U.S. crude oil has stabilized early this morning, after falling to a midday low yesterday of $42.03/bbl, breaking a six and a half year low (see chart below). Huge stockpiles of crude in Cushing, Oklahoma, several refinery shutdowns and turnarounds throughout the country, declining economies in Asia, and the rumor of Iran pumping an additional 100,000 bpd into the global supply gut are all putting downward pressure on crude prices in a very bearish market.
Early morning NYMEX movement has heating oil -.0055 to $1.5632 and RBOB -.0280 to $1.6706 while crude stabilizes @ $42.52, +.29. Chicago cash market for both gasoline and distillates remains elevated largely in part because BP’s refinery in Whiting, Indiana lacks its biggest crude distillation unit. Chicago RBOB is currently 75 cents over the NYMEX and ULSD is 7 cents over. How does this impact our local market? Well, we are currently operating in what the industry calls an arbitrage. Product east of Ohio, which is supplied from New York Harbor, is much cheaper than product around the Ohio markets which is influenced by the Chicago cash market. This inherently causes long lines and product shortages at the racks in our geographic area, while racks that are physically closer to the impacts of the Chicago cash market have excess inventories of high priced product, and no one in line to pull it. Eventually, market analysts believe the markets will stabilize each other; the Ohio markets of 40 over the Merc should pull back to 15-20 over.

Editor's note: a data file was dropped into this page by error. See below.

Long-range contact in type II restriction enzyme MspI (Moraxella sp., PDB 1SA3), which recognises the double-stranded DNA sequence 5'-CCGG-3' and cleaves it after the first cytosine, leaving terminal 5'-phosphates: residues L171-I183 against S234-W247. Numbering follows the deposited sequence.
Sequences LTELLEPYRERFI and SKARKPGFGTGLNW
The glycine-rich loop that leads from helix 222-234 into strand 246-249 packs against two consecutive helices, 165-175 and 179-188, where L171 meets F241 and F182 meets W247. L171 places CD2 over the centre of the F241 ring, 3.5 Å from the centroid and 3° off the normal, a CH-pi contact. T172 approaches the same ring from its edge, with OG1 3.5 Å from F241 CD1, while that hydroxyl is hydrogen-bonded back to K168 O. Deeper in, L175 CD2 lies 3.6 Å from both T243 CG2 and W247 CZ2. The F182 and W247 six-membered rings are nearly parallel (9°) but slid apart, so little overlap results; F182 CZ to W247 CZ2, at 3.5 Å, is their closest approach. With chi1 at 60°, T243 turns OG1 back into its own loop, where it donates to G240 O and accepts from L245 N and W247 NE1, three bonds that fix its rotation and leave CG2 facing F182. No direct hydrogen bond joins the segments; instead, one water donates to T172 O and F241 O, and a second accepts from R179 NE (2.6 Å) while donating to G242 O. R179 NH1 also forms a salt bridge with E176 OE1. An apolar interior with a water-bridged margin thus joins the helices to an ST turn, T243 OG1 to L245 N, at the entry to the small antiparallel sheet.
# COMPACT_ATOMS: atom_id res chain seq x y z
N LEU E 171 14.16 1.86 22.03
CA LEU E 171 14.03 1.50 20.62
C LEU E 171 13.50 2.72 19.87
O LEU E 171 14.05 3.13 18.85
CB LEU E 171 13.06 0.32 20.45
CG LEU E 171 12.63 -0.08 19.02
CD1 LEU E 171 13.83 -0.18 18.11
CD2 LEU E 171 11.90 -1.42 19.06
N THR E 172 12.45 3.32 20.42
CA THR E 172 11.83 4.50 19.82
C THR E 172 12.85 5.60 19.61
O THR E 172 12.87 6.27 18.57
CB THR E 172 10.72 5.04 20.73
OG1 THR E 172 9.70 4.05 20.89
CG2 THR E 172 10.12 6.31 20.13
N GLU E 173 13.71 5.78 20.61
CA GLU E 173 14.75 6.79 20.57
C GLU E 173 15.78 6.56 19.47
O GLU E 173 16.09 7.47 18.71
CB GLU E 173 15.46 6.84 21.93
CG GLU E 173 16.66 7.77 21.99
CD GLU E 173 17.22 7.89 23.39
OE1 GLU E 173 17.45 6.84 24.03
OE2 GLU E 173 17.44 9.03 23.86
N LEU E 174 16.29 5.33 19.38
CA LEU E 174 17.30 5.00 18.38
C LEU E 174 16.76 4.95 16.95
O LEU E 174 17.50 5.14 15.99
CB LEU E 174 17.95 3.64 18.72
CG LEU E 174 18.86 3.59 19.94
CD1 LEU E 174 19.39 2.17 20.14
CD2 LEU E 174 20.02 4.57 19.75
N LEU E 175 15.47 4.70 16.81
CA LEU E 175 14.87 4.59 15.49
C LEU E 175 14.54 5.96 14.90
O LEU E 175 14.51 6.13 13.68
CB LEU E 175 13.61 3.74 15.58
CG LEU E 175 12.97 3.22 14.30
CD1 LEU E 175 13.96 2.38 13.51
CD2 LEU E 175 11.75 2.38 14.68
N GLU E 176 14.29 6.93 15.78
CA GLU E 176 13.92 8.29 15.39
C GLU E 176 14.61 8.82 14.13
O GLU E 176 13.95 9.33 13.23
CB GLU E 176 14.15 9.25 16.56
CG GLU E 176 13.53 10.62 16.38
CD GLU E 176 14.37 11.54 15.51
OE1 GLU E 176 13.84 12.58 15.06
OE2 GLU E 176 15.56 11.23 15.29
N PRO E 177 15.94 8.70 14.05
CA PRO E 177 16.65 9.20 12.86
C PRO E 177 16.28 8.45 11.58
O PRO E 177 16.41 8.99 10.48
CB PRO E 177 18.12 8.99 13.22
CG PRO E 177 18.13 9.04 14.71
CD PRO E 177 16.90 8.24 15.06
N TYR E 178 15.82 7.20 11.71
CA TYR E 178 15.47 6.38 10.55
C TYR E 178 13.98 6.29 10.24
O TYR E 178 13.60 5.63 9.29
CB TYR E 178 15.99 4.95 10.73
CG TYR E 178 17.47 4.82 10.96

Upstream consequences from major refinery turnarounds have resulted in a 1.3 million barrel per day build in crude inventories in Cushing, Oklahoma, the major storage center for all Midwest crude. BP’s 415,000 bpd facility in Whiting is running at 1/3 of its capacity and will continue at that low level a month or more. Additionally, a report from Reuters yesterday indicated that EXXON plans to shut down a coker at its 238,600 bpd refinery in Joilet, Illinois, another Cushing-fed refinery.